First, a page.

Europe’s economy experienced six straight quarters of negative economic growth—or contraction—before returning to a positive growth rate—or expansion—in the second quarter of 2013. The recovery in Europe has been supported by accommodative monetary policy, low inflation and a moderation in fiscal austerity. Consumer spending has improved and manufacturing surveys are pointing toward expansion. This stabilization of the European economy is encouraging, and many have begun to look for investment opportunities emanating from this nascent recovery.
Early Stages of Economic and Earnings Recovery
One reason to have a positive view on European equities is that the current stage of the economic cycle—being very early in the economic recovery—may imply the earnings cycle is about to also shift into a higher gear. We graphed year-over-year growth in the economy against the MSCI Europe Index earnings per share to highlight how Europe’s earnings have responded to growth or contraction in the economy over the last 10 years. The picture shows a tight correspondence of earnings levels with growth and contraction in the economy.
Figure 1: Eurozone Economic Growth and Earnings Growth for MSCI Europe Index
• Earnings Cycle Just Getting Started – It is important to remember that Europe’s economy is just starting to show signs of growth, and this recovery has not shown up in the earnings of corporations yet—at least on a trailing 12-month basis. Generally speaking, if an index has a lower estimated price-to-earnings (P/E) ratio compared to its trailing P/E ratio, the forecast is calling for earnings growth. This pickup in earnings expectations for the MSCI Europe Index can be witnessed in the difference between the estimated and trailing 12-month P/E ratios of 19.6x and 14.6x, respectively. But trailing 12-month earnings for MSCI Europe would have to grow approximately 80% to reach the highs of 2007, and grow around 35% to reach the most recent highs of 2011. Putting this in perspective, both the S&P 500 and MSCI Emerging Market indexes have already surpassed their pre-recession earnings highs.
• Economic Growth Expected to Turn Positive – The most recent quarter-over-quarter gross domestic product (GDP) print was positive 0.3%, and it marked the first positive growth in six quarters, but the year-over-year change was still negative 0.6%1. Since the second-quarter GDP reading, there have been improvements in the Purchasing Managers’ Index (PMI), with multiple readings above 50, typically a sign of economic expansion. As a result, many economists are forecasting the eurozone to return to positive economic growth early next year. A positive economic growth environment could be expected to flow through to better growth in earnings.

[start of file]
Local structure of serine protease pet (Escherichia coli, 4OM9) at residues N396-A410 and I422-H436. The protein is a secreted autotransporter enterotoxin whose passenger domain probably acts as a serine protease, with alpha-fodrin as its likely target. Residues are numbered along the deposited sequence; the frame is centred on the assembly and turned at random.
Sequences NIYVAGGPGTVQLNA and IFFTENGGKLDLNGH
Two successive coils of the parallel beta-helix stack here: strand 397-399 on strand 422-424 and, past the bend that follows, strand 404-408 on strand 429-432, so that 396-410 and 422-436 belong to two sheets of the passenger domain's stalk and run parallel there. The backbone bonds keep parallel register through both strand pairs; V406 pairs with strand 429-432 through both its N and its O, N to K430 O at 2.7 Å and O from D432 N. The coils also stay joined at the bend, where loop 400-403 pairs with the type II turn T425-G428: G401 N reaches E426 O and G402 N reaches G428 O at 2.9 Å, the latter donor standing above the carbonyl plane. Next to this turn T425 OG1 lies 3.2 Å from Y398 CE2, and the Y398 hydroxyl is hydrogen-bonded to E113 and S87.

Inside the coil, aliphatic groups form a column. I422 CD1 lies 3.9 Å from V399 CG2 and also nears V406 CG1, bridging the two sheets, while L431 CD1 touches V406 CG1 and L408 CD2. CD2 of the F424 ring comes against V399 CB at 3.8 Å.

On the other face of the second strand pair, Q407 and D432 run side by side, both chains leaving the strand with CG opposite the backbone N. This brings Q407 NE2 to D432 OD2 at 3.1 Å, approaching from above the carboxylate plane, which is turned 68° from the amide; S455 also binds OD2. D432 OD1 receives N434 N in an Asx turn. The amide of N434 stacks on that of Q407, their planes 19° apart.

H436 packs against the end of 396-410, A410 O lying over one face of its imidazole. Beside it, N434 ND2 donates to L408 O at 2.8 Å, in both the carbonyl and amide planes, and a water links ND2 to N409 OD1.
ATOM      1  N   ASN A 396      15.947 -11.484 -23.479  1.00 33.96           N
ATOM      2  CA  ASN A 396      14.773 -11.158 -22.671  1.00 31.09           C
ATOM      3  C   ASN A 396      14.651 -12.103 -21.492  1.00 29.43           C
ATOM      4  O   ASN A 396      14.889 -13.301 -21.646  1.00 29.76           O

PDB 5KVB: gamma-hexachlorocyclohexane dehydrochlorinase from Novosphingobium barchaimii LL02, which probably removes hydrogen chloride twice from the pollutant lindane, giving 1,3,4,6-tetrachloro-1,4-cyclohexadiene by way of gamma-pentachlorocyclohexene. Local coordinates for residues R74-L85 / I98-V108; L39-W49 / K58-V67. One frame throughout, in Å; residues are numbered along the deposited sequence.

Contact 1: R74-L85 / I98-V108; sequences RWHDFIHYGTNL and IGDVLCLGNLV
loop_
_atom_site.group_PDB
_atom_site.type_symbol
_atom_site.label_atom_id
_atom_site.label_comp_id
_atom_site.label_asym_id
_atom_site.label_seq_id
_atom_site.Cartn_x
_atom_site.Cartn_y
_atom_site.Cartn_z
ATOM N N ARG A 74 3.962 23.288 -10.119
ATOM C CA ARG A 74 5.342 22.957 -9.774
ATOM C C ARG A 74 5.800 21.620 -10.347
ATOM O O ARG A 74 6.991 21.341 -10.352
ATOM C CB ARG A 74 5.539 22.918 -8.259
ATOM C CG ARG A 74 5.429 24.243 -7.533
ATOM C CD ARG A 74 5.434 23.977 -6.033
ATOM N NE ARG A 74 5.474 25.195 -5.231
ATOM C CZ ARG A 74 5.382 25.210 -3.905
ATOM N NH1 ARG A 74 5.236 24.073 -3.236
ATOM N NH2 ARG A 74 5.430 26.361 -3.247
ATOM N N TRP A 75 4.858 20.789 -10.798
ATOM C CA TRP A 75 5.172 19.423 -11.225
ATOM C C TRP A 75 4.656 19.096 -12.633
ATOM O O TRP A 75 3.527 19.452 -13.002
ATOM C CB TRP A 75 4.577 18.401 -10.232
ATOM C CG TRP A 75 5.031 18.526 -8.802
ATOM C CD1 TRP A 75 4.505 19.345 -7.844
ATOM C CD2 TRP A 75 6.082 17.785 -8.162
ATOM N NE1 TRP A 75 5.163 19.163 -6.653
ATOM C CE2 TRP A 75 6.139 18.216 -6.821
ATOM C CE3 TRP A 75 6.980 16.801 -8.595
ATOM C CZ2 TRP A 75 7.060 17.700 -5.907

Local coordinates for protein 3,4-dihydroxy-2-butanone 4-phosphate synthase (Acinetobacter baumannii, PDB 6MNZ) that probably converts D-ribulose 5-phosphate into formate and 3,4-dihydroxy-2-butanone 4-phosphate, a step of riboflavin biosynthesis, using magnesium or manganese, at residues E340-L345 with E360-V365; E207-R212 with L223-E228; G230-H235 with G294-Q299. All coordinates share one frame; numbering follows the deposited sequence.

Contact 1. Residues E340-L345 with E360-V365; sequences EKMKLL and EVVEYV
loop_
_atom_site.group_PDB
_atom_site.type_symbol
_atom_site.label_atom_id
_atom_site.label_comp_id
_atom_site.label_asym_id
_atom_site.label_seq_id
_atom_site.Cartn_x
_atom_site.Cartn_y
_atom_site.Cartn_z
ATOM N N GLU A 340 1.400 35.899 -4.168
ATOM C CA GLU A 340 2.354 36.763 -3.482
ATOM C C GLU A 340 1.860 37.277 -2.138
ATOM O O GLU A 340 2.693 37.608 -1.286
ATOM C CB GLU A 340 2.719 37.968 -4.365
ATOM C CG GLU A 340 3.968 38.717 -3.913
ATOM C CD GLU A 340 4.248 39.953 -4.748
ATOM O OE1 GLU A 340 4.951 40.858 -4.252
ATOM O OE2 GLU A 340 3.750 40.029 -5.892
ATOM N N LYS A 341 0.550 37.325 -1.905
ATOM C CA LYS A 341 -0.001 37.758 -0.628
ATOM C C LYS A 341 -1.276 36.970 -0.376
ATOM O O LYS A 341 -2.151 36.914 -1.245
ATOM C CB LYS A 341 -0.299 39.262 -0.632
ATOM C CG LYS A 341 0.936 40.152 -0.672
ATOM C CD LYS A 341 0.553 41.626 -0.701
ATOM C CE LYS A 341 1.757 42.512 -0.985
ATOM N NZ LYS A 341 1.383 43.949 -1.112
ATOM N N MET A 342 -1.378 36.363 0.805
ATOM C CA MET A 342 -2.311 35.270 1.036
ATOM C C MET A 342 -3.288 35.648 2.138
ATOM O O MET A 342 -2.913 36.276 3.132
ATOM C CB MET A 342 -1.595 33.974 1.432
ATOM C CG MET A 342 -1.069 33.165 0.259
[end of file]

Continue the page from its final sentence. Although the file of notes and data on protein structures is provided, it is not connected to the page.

Small Caps for Recovery
If one believes Europe is recovering, I’d encourage a look at small-cap companies, which are more sensitive to trends in the economy because of their cyclical exposure and are typically more highly leveraged to economic growth. In other words, small caps often have higher beta—or market reactions—to both the ups and downs in the markets. As I previously wrote here, European small caps have outpaced large caps year-to-date, and some of the outperformance can be attributed to a stronger euro hurting the large-cap exporters. Small caps are more domestically sensitive, deriving more of their revenues from a particular region than their large-cap compatriots, which allows them to sidestep the drawbacks of the currency strength.
Read the full research here.
1As of 06/30/2013.
Important Risks Related to this Article
Foreign investing involves special risks, such as risk of loss from currency fluctuation or political or economic uncertainty. Investments focused in Europe are increasing the impact of events and developments associated with the region, which can adversely affect performance. Investments focusing on certain sectors and/or smaller companies increase their vulnerability to any single economic or regulatory development. This may result in greater share price volatility.